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Poor Countries Need ‘Comprehensive’ Debt Relief, Says World Bank Chief

Channels Television  
Updated October 11, 2021
World Bank president David Malpass attends a meeting with the Sudanese prime minister in the Sudanese capital Khartoum on September 30, 2021. (Photo by ASHRAF SHAZLY / AFP)

 

Debt loads in low-income countries surged 12 percent to a record $860 billion in 2020 amid the pandemic, prompting World Bank President David Malpass on Monday to call for a “comprehensive plan” to deal with the issue.

“Sustainable debt levels are vital for economic recovery and poverty reduction,” he said.

Efforts to combat Covid-19 exacerbated already-rising debt levels, and addressing the problem will require relief from lenders, Malpass said.

The situation is urgent since the Debt Service Suspension Initiative (DSSI) launched by G20 nations early last year, allowing countries to defer debt payments while dealing with the pandemic, expires at the end of the year.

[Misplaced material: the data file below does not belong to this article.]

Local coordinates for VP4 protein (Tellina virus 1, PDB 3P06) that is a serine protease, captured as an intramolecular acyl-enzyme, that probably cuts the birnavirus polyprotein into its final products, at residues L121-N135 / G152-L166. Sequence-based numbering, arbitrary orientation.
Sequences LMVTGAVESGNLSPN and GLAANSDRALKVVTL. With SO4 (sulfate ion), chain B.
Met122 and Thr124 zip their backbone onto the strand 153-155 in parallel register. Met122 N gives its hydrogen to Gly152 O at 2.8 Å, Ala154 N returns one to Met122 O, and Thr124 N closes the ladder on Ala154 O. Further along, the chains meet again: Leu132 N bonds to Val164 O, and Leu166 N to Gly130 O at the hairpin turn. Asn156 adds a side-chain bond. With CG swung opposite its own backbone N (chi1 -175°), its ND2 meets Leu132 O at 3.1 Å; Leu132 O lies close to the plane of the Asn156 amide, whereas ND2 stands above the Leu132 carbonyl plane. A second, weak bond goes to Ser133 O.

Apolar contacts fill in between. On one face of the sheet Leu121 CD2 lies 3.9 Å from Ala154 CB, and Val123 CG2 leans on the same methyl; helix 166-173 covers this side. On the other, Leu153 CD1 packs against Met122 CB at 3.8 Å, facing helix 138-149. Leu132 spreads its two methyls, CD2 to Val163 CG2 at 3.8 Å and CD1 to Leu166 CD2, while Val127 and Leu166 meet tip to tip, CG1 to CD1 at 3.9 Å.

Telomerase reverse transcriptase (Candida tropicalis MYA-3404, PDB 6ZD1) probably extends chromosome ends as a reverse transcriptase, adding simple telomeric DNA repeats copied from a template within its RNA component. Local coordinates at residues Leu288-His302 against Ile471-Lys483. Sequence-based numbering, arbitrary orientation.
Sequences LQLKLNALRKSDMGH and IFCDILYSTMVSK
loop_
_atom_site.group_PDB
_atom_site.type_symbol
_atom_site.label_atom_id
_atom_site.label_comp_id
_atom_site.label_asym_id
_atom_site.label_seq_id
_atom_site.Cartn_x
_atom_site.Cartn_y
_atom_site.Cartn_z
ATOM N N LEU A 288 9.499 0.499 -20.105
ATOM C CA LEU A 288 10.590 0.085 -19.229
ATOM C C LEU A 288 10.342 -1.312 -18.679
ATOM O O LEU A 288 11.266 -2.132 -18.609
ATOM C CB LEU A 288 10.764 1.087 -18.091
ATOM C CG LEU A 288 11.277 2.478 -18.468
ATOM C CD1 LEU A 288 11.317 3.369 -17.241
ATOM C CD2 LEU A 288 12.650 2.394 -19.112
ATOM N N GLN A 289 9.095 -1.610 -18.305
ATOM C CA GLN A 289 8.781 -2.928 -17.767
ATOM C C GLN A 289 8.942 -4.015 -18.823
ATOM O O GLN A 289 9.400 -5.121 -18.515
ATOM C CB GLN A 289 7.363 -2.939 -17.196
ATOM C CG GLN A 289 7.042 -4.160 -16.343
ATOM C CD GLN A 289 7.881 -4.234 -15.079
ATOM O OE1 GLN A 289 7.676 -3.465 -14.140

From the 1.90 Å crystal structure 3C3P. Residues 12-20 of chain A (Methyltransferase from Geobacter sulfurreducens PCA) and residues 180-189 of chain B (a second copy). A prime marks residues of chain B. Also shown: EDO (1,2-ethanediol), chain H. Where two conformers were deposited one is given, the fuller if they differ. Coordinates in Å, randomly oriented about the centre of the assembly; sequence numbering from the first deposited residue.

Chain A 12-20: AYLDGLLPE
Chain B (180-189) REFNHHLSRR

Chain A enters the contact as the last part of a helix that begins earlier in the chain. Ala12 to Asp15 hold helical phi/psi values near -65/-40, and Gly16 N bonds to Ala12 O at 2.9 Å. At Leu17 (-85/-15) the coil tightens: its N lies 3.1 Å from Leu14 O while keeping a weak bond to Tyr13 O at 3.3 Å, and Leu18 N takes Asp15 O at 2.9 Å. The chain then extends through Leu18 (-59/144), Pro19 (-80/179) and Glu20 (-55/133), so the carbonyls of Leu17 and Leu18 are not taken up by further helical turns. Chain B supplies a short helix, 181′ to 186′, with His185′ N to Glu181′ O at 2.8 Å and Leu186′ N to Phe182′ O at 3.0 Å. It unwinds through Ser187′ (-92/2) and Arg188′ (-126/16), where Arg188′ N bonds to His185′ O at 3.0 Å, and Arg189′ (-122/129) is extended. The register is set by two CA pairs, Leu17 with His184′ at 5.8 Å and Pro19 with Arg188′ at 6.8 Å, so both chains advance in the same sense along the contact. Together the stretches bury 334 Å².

“We need a comprehensive approach to the debt problem, including debt reduction, swifter restructuring and improved transparency,” Malpass said.

World Bank data released Monday showed the deterioration in debt indicators was widespread and impacted countries in all regions, across all low- and middle-income countries.

“Many developing countries entered 2020 in a vulnerable position, with public external debt already at elevated levels,” the report said, and then governments provided unprecedented resources to try to contain the virus and the economic fallout.

The World Bank and IMF likewise ramped up support, especially for the most vulnerable countries.

In 2020, net inflows from multilateral creditors to low- and middle-income countries rose to $117 billion, “the highest level in a decade,” the report said.

“The risk now is that too many countries will emerge from the Covid-19 crisis with a large debt overhang that could take years to manage,” Malpass said in the report.

AFP